For many modern soul connoisseurs, Bilal is considered an “A-lister” in the movement and deemed the benchmark for how nu-soul vocalist are judged. The Philadelphia-raised vocalist entered into the game in the early naughts with virtually no peer who could match his raw, soulful prowess. His sound is forever indebted to classic styles that came before him and jazz seems to be the cornerstone of said sound. It’s no wonder that he is still going strong after 15 years and doesn’t seem to appear to be slowing down anytime soon! We were so honored to be able to grab him after his epic performance at the legendary Atlanta event, The Funk Jazz Kafe. He touched on the importance of this music and why it continues to help shape the cultural landscape of modern pop after all these years. Bilal proves once again why he remains so relevant in an industry that cares little about it’s primary commodity, music.
When one speaks of jazz-funk and modern music in general, one would be remiss if they didn’t mention Larry Rosen. As part owner of one of the greatest labels in jazz, GRP, Mr. Rosen has helped launch the careers of many legends such as Angela Bofill, Bernard Wright, Tom Browne, George Howard, The Crusaders, Dave Valentin, Noel Pointer, Jon Lucien and many, many more. He is also a cutting edge figure in the world of music technology, with his label releasing the first non-classical record on compact disc and also offering the very first music downloads. This is a man who has always been literally stepping into tomorrow! He is also a staunch supporter of the arts and jazz enthusiast who is on the frontline of the jazz preservation movement along with his good friend, Quincy Jones. His contribution to this film is immeasurable and it goes with out saying that we are extremely honored to have him in the number!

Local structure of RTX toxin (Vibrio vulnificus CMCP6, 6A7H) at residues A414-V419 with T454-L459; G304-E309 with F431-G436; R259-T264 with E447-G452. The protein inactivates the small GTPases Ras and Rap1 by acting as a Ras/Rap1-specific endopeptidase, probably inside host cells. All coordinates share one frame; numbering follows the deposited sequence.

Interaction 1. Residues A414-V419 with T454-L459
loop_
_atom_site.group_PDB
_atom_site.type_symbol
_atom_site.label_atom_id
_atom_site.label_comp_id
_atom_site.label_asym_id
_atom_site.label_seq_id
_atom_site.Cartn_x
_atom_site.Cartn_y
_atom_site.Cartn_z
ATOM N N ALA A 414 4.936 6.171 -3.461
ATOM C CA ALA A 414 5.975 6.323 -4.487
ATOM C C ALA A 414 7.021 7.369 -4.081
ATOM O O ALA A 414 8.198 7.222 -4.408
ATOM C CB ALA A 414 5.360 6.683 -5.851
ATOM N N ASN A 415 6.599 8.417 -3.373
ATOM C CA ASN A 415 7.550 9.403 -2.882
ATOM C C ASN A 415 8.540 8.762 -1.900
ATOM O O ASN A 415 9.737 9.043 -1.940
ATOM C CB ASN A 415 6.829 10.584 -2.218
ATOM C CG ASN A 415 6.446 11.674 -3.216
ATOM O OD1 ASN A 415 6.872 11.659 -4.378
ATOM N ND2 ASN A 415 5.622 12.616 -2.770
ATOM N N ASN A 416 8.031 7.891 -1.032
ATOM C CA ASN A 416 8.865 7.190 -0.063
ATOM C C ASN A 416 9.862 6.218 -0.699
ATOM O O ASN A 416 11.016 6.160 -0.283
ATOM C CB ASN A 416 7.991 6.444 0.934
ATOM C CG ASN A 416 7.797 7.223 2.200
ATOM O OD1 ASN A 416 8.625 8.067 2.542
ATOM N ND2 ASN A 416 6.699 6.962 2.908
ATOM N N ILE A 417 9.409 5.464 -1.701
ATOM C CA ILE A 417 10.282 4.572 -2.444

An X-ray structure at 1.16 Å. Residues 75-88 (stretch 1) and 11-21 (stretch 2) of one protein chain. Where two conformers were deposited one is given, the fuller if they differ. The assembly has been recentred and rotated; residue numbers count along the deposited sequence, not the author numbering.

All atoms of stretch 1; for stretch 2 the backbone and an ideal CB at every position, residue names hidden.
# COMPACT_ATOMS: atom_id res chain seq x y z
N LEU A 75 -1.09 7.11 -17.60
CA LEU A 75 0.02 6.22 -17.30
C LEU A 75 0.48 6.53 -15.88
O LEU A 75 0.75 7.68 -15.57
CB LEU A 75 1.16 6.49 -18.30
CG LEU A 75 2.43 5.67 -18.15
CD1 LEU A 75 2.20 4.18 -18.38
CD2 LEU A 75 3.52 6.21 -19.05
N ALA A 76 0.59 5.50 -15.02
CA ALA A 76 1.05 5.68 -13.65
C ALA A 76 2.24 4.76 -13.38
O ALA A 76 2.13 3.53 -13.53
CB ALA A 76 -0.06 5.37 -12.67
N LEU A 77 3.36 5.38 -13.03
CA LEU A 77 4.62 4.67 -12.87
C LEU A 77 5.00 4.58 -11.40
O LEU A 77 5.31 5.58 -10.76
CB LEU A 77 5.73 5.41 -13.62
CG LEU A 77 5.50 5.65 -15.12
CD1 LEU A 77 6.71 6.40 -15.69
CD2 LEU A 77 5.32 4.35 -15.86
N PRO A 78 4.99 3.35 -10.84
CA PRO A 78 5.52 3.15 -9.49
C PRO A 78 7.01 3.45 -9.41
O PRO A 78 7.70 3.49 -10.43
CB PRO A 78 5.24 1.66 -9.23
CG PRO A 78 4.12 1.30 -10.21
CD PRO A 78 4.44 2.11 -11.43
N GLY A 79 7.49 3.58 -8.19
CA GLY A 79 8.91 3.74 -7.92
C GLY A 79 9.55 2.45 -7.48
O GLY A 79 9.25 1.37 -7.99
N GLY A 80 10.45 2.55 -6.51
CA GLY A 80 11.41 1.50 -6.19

The 20th century birthed the blues, jazz, R&B, rock ‘n’ roll, soul, funk, disco, punk, techno, house, hip-hop and countless sub genres. For those of us born in that century, we were truly blessed to witness and be apart of a history that may never be repeated. As we move deeper into the 21st century, many of us are pondering what will the future of music look and feel like. This is a pretty loaded question because there were a plethora of diverse factors that attributed to the creation of what we now know as popular music culture. Some sociological, some purely artistic. But one thing we know for sure is that the artist who can master all of these styles and create a fusion that is unique to them, will stand out in music’s ever-crowded marketplace. This film will not only address the genre of jazz-funk/fusion and it’s importance to everything that came out it, but it will also address why this genre, out of all genres, is an extremely vital example of the aforementioned ethos. The future looks bright, so pull out your shades! #steppingintotomorrow #moviecomingsoon
When one thinks of what the future of jazz & music will look like, then you don’t have to look any further than New Zealand-born keyboardist, Mark De Clive Lowe. For over 15 years, he has been releasing music that defies category and that helped usher in a new sound in jazz and music in general. Applying a hip-hop/dance aesthetic to his production techniques has placed him in a class of it’s own and his work with the London-based collective, Bugz In The Attic, has cemented his status as a leader in next level sound creations. His work with the likes of jazz luminaries like Harvey Mason and Shirley Horn showcases his unique touch that straddles the line between traditional and futuristic. We are extremely honored to have him has one of the cast members of the documentary “Stepping Into Tomorrow”. #steppingintotomorrow #moviecomingsoon